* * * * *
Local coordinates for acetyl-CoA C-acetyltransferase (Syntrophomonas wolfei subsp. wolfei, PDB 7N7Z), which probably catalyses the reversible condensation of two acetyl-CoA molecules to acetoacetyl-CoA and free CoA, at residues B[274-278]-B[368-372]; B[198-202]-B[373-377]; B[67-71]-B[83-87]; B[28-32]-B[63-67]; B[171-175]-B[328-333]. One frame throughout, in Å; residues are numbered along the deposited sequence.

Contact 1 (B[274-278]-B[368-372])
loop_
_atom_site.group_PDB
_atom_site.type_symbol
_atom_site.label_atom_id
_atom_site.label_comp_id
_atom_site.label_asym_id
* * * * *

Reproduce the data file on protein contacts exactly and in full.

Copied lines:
Local coordinates for acetyl-CoA C-acetyltransferase (Syntrophomonas wolfei subsp. wolfei, PDB 7N7Z), which probably catalyses the reversible condensation of two acetyl-CoA molecules to acetoacetyl-CoA and free CoA, at residues B[274-278]-B[368-372]; B[198-202]-B[373-377]; B[67-71]-B[83-87]; B[28-32]-B[63-67]; B[171-175]-B[328-333]. One frame throughout, in Å; residues are numbered along the deposited sequence.

Contact 1 (B[274-278]-B[368-372])
loop_
_atom_site.group_PDB
_atom_site.type_symbol
_atom_site.label_atom_id
_atom_site.label_comp_id
_atom_site.label_asym_id